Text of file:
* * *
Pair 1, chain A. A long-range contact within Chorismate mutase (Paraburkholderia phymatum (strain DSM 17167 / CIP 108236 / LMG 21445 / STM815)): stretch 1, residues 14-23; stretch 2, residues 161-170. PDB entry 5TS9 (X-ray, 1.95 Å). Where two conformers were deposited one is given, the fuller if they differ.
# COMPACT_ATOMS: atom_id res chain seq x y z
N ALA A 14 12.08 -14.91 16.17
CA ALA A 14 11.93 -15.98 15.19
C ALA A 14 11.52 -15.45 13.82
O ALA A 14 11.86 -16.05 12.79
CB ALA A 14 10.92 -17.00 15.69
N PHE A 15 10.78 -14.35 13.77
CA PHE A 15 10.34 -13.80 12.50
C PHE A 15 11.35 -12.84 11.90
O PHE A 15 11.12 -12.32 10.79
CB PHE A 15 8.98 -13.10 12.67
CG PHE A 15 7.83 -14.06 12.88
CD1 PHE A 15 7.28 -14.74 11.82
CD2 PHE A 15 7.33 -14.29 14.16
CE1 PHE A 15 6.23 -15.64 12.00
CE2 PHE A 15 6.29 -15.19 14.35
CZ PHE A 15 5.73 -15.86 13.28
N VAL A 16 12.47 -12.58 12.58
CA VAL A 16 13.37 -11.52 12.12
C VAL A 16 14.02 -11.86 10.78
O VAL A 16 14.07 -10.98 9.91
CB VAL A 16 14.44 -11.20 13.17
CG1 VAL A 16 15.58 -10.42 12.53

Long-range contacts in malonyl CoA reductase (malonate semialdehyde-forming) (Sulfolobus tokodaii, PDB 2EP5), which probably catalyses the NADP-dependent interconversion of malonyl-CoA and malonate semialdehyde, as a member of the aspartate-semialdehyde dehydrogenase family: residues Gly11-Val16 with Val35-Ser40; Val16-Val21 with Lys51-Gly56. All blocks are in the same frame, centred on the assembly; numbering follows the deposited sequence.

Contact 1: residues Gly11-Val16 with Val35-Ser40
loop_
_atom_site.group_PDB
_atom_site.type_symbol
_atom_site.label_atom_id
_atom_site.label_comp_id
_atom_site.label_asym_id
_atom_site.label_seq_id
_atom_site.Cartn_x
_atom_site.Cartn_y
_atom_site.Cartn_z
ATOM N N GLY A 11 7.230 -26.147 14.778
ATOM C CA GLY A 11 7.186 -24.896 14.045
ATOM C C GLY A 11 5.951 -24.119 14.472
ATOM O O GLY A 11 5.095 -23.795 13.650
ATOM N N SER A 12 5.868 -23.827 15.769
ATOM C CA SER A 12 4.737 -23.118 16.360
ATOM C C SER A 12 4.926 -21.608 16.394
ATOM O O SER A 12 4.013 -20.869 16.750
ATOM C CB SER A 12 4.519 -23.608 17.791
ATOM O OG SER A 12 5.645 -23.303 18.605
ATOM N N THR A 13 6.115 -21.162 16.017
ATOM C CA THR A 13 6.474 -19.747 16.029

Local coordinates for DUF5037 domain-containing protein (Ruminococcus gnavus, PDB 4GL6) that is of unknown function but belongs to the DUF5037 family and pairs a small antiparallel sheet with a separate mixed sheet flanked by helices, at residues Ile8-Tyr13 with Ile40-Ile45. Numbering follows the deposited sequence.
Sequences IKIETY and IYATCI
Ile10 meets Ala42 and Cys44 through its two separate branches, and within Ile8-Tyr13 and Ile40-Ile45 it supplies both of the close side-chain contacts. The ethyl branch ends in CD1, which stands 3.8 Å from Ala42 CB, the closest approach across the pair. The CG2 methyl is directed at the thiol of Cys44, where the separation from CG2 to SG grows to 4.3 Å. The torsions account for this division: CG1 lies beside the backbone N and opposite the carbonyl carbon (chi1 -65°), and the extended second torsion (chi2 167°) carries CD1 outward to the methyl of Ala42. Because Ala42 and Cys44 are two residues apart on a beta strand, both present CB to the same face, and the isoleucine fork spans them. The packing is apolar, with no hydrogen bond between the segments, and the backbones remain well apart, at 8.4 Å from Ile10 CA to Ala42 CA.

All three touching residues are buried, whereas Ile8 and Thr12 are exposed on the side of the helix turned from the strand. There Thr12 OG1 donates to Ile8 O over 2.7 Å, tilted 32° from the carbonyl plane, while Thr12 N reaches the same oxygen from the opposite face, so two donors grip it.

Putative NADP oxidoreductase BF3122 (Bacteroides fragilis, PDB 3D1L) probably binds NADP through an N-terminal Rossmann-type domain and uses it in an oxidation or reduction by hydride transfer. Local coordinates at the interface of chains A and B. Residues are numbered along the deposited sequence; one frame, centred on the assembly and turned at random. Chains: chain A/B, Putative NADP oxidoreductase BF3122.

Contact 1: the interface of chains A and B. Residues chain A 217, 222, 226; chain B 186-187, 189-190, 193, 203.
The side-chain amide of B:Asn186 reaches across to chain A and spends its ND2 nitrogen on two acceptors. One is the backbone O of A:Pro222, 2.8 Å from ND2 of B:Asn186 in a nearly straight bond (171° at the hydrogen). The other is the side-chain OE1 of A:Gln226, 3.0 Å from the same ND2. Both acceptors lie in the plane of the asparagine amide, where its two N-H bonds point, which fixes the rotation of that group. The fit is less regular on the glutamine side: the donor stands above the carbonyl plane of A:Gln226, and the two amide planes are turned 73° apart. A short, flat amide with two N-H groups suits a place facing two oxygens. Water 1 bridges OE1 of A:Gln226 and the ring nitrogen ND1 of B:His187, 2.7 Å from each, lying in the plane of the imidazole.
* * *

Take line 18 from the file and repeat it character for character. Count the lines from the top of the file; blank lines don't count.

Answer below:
CZ PHE A 15 5.73 -15.86 13.28